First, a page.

Over a million measures have been installed through the government’s various energy efficiency schemes since the beginning of 2013, according to the latest figures released by the Department of Energy and Climate Change (DECC).
Between January 2013 and the end of October 2014, 1,023,000 measures have been installed through the Energy Company Obligation (ECO), Cashback, the Green Deal and the Green Deal Home Improvement Fund (GDHIF). Despite changes to the scheme meaning that it will have its targets significantly reduced, ECO has been responsible for 97% of these measures.
When last recorded by the DECC, over 819,000 properties had installed measures through the energy efficiency initiatives. DECC has promised to complete measures in one million homes by March 2015; a target which it says it is
“on course to achieve”.
DECC’s findings also show that despite the relatively low number of Green Deal Plans in use (just over 8,000, with less than half complete and therefore ?live’), over 420,000 Green Deal Assessments (GDAs) have taken place since the scheme’s launch. Well over one million improvements have been recommended as a result of these assessments, however the majority of households are choosing not to pursue the Green Deal further.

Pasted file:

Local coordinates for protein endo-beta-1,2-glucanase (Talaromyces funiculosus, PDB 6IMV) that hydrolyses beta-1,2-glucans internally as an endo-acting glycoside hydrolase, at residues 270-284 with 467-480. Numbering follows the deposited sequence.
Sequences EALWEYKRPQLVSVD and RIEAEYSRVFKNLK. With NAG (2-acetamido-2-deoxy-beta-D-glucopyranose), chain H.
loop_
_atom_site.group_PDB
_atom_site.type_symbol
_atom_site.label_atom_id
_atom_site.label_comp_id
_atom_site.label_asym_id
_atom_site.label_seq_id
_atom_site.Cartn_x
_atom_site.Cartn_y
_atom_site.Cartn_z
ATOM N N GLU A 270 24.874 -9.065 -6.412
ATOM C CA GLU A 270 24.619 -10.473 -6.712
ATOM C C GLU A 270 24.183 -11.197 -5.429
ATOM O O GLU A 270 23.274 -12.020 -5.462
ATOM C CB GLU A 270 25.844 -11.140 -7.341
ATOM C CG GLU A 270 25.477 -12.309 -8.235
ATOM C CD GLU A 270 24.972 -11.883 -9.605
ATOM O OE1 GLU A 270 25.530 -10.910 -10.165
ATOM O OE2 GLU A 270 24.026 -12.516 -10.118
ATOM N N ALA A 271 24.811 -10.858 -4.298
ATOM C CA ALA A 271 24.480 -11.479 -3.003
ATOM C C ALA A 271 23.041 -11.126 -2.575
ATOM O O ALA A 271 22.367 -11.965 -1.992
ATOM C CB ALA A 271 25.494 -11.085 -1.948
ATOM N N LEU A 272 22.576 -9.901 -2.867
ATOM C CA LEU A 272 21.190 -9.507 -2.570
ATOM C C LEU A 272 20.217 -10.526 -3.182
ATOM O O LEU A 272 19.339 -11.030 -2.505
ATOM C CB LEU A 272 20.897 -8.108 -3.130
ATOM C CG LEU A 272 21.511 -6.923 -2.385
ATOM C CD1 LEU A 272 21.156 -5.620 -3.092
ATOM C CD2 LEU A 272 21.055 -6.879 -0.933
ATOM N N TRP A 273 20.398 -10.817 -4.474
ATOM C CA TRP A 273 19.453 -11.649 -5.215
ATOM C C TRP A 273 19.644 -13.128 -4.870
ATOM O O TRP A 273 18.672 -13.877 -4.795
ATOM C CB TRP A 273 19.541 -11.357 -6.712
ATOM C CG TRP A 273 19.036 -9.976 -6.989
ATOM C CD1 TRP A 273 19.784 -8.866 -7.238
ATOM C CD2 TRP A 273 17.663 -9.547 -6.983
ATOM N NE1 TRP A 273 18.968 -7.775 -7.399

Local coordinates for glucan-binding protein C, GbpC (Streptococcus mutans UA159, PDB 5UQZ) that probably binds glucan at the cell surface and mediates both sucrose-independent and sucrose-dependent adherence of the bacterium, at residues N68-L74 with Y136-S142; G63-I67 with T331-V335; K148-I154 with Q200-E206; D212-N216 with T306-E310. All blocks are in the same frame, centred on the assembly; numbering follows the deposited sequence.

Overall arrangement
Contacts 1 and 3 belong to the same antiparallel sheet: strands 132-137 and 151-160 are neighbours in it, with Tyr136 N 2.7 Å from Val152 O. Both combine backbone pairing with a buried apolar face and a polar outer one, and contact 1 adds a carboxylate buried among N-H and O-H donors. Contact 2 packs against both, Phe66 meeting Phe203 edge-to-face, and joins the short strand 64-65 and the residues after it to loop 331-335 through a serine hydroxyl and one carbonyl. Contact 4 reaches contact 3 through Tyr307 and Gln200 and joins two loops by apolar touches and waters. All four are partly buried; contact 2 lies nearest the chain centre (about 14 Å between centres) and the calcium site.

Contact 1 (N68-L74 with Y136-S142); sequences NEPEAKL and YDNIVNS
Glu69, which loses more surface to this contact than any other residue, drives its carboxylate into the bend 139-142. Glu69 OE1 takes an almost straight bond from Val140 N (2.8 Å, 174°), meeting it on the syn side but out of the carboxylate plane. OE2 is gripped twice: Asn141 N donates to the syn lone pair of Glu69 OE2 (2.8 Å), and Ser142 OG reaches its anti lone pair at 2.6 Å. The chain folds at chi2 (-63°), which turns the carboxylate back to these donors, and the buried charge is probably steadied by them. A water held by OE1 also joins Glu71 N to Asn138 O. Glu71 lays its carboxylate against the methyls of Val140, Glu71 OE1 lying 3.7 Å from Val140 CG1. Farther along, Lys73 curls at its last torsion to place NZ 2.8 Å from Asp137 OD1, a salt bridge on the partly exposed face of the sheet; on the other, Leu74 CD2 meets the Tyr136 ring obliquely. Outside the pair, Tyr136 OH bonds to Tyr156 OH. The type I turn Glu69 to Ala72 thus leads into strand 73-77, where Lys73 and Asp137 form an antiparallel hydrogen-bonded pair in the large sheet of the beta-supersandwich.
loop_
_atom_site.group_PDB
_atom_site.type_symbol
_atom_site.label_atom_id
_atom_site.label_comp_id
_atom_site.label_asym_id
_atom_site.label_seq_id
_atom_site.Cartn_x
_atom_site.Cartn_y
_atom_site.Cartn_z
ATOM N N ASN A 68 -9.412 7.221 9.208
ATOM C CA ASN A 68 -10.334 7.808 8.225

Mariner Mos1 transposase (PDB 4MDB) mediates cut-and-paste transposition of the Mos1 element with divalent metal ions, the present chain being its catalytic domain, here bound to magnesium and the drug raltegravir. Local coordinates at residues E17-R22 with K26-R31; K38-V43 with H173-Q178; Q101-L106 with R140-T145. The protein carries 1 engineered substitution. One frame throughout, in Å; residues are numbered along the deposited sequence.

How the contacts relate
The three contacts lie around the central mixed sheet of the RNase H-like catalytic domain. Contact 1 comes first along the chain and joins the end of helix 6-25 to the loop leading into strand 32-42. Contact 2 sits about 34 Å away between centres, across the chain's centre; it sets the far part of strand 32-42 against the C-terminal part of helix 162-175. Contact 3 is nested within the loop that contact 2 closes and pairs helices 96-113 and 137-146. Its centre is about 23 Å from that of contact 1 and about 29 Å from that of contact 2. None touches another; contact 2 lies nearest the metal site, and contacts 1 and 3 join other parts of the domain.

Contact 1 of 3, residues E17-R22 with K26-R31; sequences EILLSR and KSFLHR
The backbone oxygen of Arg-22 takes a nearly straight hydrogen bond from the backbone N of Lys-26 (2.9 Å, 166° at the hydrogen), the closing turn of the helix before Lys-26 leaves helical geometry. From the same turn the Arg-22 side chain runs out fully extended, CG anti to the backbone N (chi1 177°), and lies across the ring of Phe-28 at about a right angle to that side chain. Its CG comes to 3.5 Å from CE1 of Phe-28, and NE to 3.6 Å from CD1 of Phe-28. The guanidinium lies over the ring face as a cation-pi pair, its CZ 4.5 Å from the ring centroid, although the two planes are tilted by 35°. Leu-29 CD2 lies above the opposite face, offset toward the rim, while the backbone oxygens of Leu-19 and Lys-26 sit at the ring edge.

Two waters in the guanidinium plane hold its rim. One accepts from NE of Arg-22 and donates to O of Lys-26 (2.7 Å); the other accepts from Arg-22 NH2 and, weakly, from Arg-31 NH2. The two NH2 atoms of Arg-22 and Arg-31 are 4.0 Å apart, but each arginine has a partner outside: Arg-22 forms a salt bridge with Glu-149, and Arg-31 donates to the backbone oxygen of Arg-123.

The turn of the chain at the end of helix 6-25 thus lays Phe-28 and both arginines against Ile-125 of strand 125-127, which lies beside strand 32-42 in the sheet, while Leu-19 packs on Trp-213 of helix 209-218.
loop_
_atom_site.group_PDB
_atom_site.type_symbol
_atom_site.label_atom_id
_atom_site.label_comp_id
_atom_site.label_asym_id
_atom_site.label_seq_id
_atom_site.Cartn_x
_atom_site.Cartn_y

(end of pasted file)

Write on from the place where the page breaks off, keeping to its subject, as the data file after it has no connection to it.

However, in Foundations in Place, the first Annual Report for the Green Deal and ECO, the parliamentary under secretary of state for DECC, Amber Rudd, said:
“Surveys consistently report that around 80% of those who received an assessment have said they have installed at least one recommended measure, or have active plans to do so.”
The most common measure to be recommended following an assessment was to improve a property’s loft insulation, which accounted for 14% of all recommended measures and was recommended in 45% of all GDAs. However, when taken together, almost 55% of recommended improvements were for some form of insulation. It is thought this is the reason behind the separation of solid wall insulation into its own fund within the second phase of the Green Deal Home Improvement Fund (GDHIF).
DECC also published updated figures for the first version of the GDHIF, which closed after just six weeks when it was reported that the entire œ120m fund was allocated. However, by the end of November 2014, there were over 20,600 active applications under the first GDHIF, totalling around œ111m. DECC has yet to announce the allocation of the fund’s remaining œ9m.
Ms. Rudd added that both the Green Deal and ECO will continue to undergo changes throughout 2015, with a reduction in ECO’s targets already confirmed for April.
To view DECC’s annual report on the Green Deal and ECO, click here